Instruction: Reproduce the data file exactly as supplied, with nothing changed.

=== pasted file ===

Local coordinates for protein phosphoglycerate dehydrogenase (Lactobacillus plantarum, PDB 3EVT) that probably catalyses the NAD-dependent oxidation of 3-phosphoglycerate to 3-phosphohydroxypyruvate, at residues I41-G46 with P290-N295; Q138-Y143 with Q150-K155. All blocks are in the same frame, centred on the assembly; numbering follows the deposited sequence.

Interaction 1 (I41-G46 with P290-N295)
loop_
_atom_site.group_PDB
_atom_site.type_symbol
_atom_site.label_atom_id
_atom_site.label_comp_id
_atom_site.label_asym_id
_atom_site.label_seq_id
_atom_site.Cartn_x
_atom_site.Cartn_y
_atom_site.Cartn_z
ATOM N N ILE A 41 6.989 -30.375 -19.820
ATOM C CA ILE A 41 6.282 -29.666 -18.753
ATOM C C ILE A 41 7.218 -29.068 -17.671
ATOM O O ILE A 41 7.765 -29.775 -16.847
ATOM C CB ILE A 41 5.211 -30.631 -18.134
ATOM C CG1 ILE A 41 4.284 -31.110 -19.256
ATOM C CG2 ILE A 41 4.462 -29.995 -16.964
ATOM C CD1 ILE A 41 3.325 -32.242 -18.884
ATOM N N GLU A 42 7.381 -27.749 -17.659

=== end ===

Local coordinates for protein phosphoglycerate dehydrogenase (Lactobacillus plantarum, PDB 3EVT) that probably catalyses the NAD-dependent oxidation of 3-phosphoglycerate to 3-phosphohydroxypyruvate, at residues I41-G46 with P290-N295; Q138-Y143 with Q150-K155. All blocks are in the same frame, centred on the assembly; numbering follows the deposited sequence.

Interaction 1 (I41-G46 with P290-N295)
loop_
_atom_site.group_PDB
_atom_site.type_symbol
_atom_site.label_atom_id
_atom_site.label_comp_id
_atom_site.label_asym_id
_atom_site.label_seq_id
_atom_site.Cartn_x
_atom_site.Cartn_y
_atom_site.Cartn_z
ATOM N N ILE A 41 6.989 -30.375 -19.820
ATOM C CA ILE A 41 6.282 -29.666 -18.753
ATOM C C ILE A 41 7.218 -29.068 -17.671
ATOM O O ILE A 41 7.765 -29.775 -16.847
ATOM C CB ILE A 41 5.211 -30.631 -18.134
ATOM C CG1 ILE A 41 4.284 -31.110 -19.256
ATOM C CG2 ILE A 41 4.462 -29.995 -16.964
ATOM C CD1 ILE A 41 3.325 -32.242 -18.884
ATOM N N GLU A 42 7.381 -27.749 -17.659